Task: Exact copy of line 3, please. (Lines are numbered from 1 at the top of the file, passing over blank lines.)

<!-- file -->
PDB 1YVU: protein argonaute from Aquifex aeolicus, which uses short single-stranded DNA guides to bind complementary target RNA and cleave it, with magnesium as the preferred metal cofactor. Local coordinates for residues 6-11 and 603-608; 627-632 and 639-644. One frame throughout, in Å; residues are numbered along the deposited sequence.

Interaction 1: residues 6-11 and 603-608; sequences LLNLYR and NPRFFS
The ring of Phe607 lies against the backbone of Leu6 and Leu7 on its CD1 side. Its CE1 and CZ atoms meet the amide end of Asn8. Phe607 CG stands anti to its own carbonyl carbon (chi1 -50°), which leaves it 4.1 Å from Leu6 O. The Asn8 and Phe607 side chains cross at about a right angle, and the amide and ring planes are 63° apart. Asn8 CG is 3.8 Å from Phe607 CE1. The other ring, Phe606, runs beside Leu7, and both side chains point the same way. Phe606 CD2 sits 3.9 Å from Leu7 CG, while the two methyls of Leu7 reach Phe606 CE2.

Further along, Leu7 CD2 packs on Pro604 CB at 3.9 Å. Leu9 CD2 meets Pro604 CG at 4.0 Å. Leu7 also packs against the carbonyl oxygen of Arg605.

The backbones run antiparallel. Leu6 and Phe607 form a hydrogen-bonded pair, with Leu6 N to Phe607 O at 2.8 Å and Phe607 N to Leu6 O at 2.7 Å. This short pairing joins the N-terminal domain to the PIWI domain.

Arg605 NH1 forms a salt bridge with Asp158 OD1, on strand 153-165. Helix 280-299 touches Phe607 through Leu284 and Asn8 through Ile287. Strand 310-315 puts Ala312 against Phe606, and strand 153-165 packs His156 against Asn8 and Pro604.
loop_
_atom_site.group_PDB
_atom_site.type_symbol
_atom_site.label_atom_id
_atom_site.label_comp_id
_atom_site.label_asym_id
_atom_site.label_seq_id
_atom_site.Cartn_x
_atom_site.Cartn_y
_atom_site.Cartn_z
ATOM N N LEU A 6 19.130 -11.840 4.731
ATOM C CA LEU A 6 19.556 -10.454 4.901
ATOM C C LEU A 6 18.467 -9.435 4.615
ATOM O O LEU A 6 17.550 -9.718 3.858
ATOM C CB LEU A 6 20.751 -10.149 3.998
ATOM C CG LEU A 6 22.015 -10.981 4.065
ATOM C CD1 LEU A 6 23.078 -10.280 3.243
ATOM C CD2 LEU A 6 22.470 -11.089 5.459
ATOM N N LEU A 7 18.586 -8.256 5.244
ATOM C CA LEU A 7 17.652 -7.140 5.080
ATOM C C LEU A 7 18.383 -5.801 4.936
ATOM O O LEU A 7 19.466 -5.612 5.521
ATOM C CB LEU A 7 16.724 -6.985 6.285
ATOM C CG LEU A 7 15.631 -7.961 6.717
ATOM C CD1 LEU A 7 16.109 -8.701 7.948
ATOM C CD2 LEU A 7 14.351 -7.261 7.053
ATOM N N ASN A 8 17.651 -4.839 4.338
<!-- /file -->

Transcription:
The ring of Phe607 lies against the backbone of Leu6 and Leu7 on its CD1 side. Its CE1 and CZ atoms meet the amide end of Asn8. Phe607 CG stands anti to its own carbonyl carbon (chi1 -50°), which leaves it 4.1 Å from Leu6 O. The Asn8 and Phe607 side chains cross at about a right angle, and the amide and ring planes are 63° apart. Asn8 CG is 3.8 Å from Phe607 CE1. The other ring, Phe606, runs beside Leu7, and both side chains point the same way. Phe606 CD2 sits 3.9 Å from Leu7 CG, while the two methyls of Leu7 reach Phe606 CE2.